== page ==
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Friday, 10 August 2012


We went to Blackpool on Friday. Firstly to check out the run for day trips. It was about two and a half hours each way. We had planned to go with Garnett's bus trips. They only charge £12 return, but they cancelled because not enough people booked. The weather has been so unpredictable, it's not surprising. The day we were there had a few spots of rain but on the whole it was fine and mild. We sat outside to have lunch and watched the punks.
It was the REBELLION FESTIVAL. Thousands of punks in amazing clothes and some wonderfully coloured mohicans were there. I didn't dare take a photo of many of them in case what it said on their t-shirts was true. Most punks are now middle aged, overweight and less attractive than they have ever been before. You wouldn't want to mess with one.
We've often thought that xmas away might be fun so we checked out a venue or two. More on that later.

On Monday we had to meet up with a BBC TV documentary crew to film some sequences for an upcoming documentary about the Industrial Revolution. The researcher had found my blog and its references to seacoal. We often walk the beach at Seaton Carew and collect the coal that lies around after high tide. We take it home and use it. We have some specially fine examples even!
If you look closely at the right hand of the man in the suit, you'll see he is holding my best specimen as if he has just picked it up off the sand. He had actually, but only after the producer/director on the right had put it there. I showed them other coal lying around but the pieces weren't impressive enough. In the background you can see the mouth of the River Tees and the ship coming into port and the steel works at Redcar on the other side of Teesport.
It poured with rain at one stage but we held out and even did trips back to the carpark to fetch the jib for the camera so that it could take pictures as it slowly rose over the dunes. It all took about three hours and will produce about three minutes of opening and closing scenes. We all ended up at The Almighty Cod for a late fish and chip lunch, shook hands, retrieved our coal and went on our ways.
The programme will be shown in January just when everyone has forgotten about it...but I'll remind you.
In the lower centre of this picture are the Red Arrows. There are only six now. We were on our way to visit  WW2 airfields and museums in Lincolnshire so that we could research DJ's uncle who was a Lancaster Bomber pilot and was killed in WW2. We had pulled over and put the kettle on for a coffee and make a sandwich for lunch. There was a lot of plane noise overhead but that is common in Lincs. Then we saw the coloured smoke and realised it was the Red Arrows practising. They are based at Scampton and so we drove over to the village and pulled in at the Dambusters' Inn. A lovely pub full of memorabilia from the Dambusters' Squadron. It was just about to close but is top of our list for the next time.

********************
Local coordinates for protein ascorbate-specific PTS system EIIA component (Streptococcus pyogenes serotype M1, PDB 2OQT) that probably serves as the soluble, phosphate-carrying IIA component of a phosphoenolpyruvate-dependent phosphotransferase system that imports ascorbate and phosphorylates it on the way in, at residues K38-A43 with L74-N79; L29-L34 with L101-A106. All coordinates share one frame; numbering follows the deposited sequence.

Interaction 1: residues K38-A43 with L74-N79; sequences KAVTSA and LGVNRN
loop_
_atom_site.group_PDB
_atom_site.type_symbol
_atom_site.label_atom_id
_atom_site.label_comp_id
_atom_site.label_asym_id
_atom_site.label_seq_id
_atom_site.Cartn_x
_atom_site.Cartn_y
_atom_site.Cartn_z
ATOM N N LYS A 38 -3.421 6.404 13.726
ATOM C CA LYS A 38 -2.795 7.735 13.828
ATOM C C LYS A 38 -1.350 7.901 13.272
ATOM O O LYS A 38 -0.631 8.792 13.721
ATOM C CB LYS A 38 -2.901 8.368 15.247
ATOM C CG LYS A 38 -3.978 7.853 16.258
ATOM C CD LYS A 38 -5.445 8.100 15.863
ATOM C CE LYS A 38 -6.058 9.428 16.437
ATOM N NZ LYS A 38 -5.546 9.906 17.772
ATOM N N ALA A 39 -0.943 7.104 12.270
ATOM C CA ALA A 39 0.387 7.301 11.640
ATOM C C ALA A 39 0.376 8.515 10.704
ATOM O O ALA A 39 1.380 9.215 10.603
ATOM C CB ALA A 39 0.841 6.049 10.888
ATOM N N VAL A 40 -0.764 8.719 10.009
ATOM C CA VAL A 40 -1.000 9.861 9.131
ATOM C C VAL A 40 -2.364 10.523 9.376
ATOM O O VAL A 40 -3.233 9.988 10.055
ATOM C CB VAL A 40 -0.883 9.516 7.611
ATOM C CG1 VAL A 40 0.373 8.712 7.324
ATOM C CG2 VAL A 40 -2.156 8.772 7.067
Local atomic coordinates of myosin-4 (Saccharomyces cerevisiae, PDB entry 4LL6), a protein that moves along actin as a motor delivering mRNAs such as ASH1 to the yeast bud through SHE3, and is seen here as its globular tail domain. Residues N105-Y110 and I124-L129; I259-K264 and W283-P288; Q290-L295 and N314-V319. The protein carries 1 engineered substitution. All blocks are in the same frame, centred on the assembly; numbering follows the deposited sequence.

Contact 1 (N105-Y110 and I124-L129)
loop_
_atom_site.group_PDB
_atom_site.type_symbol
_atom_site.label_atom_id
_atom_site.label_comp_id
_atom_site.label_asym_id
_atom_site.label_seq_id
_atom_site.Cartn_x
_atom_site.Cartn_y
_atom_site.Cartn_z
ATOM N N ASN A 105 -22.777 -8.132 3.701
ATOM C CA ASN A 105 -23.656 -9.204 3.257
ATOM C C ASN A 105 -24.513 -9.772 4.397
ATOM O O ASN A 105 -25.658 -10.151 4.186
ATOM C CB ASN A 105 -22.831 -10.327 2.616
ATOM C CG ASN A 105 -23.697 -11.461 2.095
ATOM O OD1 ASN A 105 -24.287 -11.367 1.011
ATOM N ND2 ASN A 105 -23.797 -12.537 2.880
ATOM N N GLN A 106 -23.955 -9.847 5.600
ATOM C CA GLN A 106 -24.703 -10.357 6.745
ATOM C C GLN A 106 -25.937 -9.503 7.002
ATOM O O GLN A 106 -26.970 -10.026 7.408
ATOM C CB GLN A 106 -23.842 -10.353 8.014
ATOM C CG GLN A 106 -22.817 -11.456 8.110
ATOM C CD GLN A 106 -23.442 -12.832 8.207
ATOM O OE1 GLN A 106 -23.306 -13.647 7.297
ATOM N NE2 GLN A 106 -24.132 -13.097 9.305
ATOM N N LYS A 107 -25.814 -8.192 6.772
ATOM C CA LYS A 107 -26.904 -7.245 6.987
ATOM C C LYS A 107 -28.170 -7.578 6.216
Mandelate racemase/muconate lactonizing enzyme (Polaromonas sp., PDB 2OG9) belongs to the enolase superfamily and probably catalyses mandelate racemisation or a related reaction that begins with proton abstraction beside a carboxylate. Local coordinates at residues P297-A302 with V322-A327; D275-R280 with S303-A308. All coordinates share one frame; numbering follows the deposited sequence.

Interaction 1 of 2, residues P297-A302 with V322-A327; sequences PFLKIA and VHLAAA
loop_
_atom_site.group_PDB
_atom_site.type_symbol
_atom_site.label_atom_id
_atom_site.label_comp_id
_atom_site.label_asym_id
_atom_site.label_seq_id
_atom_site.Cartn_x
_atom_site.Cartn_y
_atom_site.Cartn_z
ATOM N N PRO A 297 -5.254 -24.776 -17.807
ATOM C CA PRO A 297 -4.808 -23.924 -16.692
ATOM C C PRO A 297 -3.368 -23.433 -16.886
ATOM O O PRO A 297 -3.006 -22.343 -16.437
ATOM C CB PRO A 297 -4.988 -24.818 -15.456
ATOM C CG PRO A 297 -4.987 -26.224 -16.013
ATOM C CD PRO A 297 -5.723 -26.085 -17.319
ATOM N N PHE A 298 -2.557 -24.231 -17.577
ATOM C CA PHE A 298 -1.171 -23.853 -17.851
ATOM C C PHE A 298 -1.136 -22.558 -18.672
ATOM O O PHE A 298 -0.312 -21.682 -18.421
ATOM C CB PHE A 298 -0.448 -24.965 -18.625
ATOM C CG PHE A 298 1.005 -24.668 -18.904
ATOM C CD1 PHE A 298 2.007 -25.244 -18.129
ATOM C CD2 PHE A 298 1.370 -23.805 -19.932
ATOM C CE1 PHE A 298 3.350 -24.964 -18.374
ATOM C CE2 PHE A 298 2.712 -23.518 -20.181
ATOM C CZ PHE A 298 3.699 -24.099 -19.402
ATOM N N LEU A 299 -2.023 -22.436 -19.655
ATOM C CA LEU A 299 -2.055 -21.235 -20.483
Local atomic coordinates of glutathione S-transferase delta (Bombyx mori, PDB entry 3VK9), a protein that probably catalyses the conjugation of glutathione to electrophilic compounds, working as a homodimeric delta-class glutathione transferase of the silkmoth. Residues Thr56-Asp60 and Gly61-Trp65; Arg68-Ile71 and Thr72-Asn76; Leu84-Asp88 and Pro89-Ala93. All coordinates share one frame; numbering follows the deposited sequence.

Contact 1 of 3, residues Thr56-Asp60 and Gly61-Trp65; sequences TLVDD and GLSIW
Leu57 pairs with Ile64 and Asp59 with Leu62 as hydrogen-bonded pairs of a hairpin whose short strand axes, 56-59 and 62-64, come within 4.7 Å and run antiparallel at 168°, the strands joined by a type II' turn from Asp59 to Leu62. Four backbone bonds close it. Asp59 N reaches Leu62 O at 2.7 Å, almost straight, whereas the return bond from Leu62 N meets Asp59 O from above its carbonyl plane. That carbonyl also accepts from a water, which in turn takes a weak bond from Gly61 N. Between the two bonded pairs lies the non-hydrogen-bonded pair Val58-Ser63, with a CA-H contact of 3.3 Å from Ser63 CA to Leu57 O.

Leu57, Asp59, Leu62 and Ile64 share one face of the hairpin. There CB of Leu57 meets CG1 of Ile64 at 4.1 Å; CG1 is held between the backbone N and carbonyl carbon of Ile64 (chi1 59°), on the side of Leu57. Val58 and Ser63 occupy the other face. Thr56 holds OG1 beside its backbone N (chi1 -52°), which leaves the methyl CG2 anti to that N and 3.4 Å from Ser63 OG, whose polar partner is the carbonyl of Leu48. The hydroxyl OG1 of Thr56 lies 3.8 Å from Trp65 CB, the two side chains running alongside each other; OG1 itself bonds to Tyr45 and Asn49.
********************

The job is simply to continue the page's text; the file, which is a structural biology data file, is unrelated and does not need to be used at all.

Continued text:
We then went on to Dunholme Village and Dunholme Lodge to see the actual airfield remains from 44 Squadron which DJ's uncle flew with. This is part of the old runway. All around has reverted to farmland and we met the present owner of the Lodge and he showed us round.
We drove on then to Skegness. I have not given Skeggie bold letters. It does not deserve them. The camp site was OK but no-one cleans the toilet block in the afternoon and the flooded floor was left all night. We went down to the front to eat and were dismayed. Eventually we settled in "Williams" away from the front. DJ's curry was just like all the other kormas you get. His small side serve of chips was £2.50 and grossly overpriced. My pasta with pancetta and scallops was a disaster. There was no sauce on the pasta and the scallops and pancetta were cold and raw. A girl took it away and said she would tell the chef. I don't believe there is a chef in these places. It's the same girl who takes the order who reads the instructions, who then presses the buttons, waits for the "ding" and arranges it on a plate. She must have missed out a step or two.

We left early and went to East Kirkby to the Aviation Museum. Their highlight is a Lancaster Bomber which moves under its own power. It takes people for rides up and down the runway. Mostly old blokes with a fetish for old planes. Their wives sometimes come too but they sit on the picnic tables and have coffee and watch. The rides cost a lot of money and only last 20 minutes but even so, are booked up for this year so DJ can't get a ride on it till next May!
In the hangar they have one of the Bouncing Bombs from the Dambuster raids. Obviously they didn't drop this one.

This was one of the best air museums I've been to (about five if you must know) and I'll be happy to go again. We were doing Antiques places too. Hemswell Air Base now houses vast areas of antiques. I felt that about 60% of the antiques for sale in England must be in one of their hangars. It was all to much and very overwhelming. I was glad to see planes at the next place.

Tinker had her stitches out today and is enjoying playing in the garden. 

Cheer for now Gillian


love those cupcakes said...

Oh, I haven't visited Blackpool since the 70's when a group of us who were graduating from Warwick uni decided a day trip there was the way to celebrate.

Look forward to watching the programme. (Should I be asking for your autograph?) We sometimes see sea coalers at Saltburn.

Lyn said...

We took the children from class 2 to Blackpool a few months ago and they loved it!
IYou must remind us when your coal is on TV I want to see that series, sounds interesting.

carol said...

I really hope the program on sea-coal gets this far north. Which channel was it? thanks for all the photos.